SummaryChristina Patterson holds that literacy can be found in everyday activities and moments and that we can teach literacy learning through the “little things”.
From my years as a teacher, I was used to envisioning literacy lessons through the perspective of carefully thought out plans.
Some of these plans took hours to devise and were the product of hours of collaboration with the rest of my grade level team. But as the parent of a young literacy learner, I’ve recently realized that literacy can—and should—also be embedded in life’s everyday activities and moments.
In other words, as parents, we can promote literacy learning through the “little things.”
Why is this important? Are impromptu literacy lessons to be valued above structured plans to teach? Certainly not!
Literacy plans are critical to reading success for many reasons, not least of which that a good planning framework assists teachers and parents in making sure that important skills aren’t overlooked. Such a framework also helps skills naturally progress in difficulty.
This helps students develop strong foundational skills before moving on to those that increase in complexity.
However, taking advantage of the “teachable” moment has tremendous worth as well.
A teachable moment simply means that the opportunity for learning spontaneously presents itself, without having been planned ahead of time. As parents, we can seize upon these moments instead of letting them pass us by; we can utilize these moments for learning.
In my experience, these moments often appear in one of two ways. The child, who asks an insightful question just begging to be turned into a quick lesson, may initiate a teachable moment. An example of this might be a child who, while in the grocery store, recognizes a letter on a sign.
If he sees the letter “p” in the word “potatoes”, and asks if that is the letter “p”, perhaps seizing upon the teachable moment can be as easy as saying, “Yes! Do you know what sound that letter makes?” Or, you might make a game of searching for other “p” vegetables in the produce section.
The second way that teachable moments present themselves usually starts with us. One way involves the child’s interests. As parents, we spend a great deal of time with our children, and as such, are uniquely privileged to know about their favorite colors, toys, books, and characters (for the moment, that is, as they may all change by tomorrow!).
Sometimes, while playing with my daughter and her favorite toys, I’ll ask her to sort them into categories by color. Or, I’ll write the names of the characters and ask her if she can identify the letter that begins each name.
The ideas are endless. There are so many moments where, with a little creativity, literacy can be promoted “on the fly,” so to speak. Consider going on a scavenger hunt for certain letters on cereal boxes or menus, or pointing out letters on signs while traveling along in the car.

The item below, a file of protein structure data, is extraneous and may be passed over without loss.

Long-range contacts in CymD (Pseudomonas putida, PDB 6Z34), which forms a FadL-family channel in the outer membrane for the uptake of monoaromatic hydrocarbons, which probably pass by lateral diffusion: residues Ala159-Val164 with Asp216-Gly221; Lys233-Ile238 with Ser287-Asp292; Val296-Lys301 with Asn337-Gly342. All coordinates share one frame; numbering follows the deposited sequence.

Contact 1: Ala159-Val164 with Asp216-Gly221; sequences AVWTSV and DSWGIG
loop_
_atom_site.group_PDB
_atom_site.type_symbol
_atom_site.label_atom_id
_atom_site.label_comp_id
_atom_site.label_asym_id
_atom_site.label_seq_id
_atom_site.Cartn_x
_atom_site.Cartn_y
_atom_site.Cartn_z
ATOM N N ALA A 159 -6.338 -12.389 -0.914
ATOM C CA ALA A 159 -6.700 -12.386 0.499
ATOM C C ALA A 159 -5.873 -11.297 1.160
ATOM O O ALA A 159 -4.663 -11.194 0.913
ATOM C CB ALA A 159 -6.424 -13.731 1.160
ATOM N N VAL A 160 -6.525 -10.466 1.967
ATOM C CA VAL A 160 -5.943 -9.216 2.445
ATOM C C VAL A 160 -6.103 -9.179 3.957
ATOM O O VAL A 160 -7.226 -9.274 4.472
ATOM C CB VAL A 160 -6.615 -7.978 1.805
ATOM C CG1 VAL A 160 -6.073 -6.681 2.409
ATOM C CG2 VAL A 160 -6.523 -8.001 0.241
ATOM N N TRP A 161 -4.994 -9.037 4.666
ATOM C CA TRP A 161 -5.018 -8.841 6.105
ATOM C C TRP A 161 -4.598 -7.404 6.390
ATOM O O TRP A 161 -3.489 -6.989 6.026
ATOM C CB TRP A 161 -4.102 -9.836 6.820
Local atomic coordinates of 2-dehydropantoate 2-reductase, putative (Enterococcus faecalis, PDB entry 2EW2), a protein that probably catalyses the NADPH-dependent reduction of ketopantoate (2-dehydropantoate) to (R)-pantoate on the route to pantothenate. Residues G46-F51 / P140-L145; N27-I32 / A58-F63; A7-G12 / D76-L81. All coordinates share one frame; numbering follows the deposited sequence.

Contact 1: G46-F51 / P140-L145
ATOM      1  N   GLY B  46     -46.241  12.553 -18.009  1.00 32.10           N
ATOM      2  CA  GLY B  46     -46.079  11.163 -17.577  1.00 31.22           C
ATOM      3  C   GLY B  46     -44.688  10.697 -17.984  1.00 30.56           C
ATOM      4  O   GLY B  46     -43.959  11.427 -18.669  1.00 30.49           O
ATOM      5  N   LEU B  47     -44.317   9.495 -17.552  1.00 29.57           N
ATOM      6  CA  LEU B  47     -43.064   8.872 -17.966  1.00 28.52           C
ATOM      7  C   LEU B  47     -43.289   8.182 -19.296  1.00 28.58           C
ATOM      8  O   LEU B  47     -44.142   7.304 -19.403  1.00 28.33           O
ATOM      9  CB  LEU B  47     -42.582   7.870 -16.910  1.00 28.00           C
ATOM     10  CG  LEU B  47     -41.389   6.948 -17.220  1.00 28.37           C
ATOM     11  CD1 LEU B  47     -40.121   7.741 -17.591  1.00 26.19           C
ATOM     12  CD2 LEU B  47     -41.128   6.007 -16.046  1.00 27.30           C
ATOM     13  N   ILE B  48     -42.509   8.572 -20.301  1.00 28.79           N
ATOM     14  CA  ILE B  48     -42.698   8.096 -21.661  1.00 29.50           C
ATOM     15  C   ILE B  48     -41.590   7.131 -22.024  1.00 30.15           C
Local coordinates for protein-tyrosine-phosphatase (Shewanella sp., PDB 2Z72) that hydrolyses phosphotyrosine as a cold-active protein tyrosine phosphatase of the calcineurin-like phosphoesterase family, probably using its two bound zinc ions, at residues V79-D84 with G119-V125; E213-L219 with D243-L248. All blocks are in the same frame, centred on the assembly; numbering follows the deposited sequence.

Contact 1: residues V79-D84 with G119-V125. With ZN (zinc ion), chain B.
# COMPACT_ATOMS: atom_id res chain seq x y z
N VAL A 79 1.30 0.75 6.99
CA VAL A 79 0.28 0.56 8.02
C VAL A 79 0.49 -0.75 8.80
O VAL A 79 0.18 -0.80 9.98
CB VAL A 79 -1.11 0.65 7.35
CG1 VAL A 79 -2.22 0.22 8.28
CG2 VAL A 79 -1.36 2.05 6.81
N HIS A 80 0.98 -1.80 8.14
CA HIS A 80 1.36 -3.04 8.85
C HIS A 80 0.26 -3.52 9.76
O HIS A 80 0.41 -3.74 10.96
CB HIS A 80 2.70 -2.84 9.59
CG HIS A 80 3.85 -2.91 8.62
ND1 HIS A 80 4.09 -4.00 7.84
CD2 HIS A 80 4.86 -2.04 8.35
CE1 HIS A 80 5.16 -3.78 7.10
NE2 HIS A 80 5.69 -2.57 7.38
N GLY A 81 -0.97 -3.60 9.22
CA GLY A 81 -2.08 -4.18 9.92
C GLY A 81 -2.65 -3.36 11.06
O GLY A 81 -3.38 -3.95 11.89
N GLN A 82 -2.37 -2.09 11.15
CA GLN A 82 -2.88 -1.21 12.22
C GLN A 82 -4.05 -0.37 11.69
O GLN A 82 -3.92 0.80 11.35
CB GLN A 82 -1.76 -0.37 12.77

You might sort favorite toys by initial sound of each toy’s name, or sort them by color, and then identify the sound at the beginning of the color word.
You might play a game of “I Spy” with letters. This is a unique invention of my daughter’s, and I saw it as a teachable moment. She will say, “I spy something that starts with “s”!” Sometimes she says the letter, and sometimes she will say the sound of a letter.
Now, there are many times when the item she spies does not, in fact, start with the letter or the sound, which is where the teachable moment comes in. For example, if she claimed that “curtain” was the “s” item she spied, I can say “curtain”, emphasizing the initial sound, /k/.
Then, I can continue, “This starts with a letter “C”, same as in “cat”! “C” can make a /k/ sound. Do you hear the /k/ sound in “curtain”? What other items around here can you find that start with that /k/ sound?”
Later, I’ll also circle back to the /s/ sound and point out an example of an item that starts with /s/, before asking her to help me find another. In this way, the game continues, and the child learns in a positive way, so that she is encouraged to try again.
Venturing on a nature walk can also lead to teachable moments. This can involve another game of “I Spy,” with the aim of identifying nature words by their initial sounds.
Another fun modification is to mimic any bird or insect sounds or even animals such as dogs barking, or, if you are on a farm, the sound of cows mooing and horses neighing. Ask your child what letter sounds he or she hears in the particular nature sound.
For example, the child may identify the /m/ sound from a “moo” and an /r/ or /w/ sound from the “ruff” or “woof” of a dog!
These ideas concern themselves with phonemic awareness, which is the ability to distinguish phonemes, the individual sounds of words. Many of the ideas would also transition smoothly into the area of phonics, which involves the letter-sound relationship.
In other words, phonics involves an understanding of which sounds are represented by which written letters.
There are also many ways to further extend the learning of the teachable moments by delving into the realms of comprehension and vocabulary, too. While reading favorite stories, you might ask your child questions about the characters, such as how the characters might be feeling, or what your child thinks will happen next in the story.
You might also spend a little time explaining words that your child is not familiar with that come up either in stories or conversations.
Using the word in different sentences and contexts throughout the day are wonderful ways to ensure the five to seven relevant repetitions that usually are required for new word learning to occur.
The ideas are limitless as to how you can seize the teachable moment today!
Header photo CC Kadmy | adobestock.com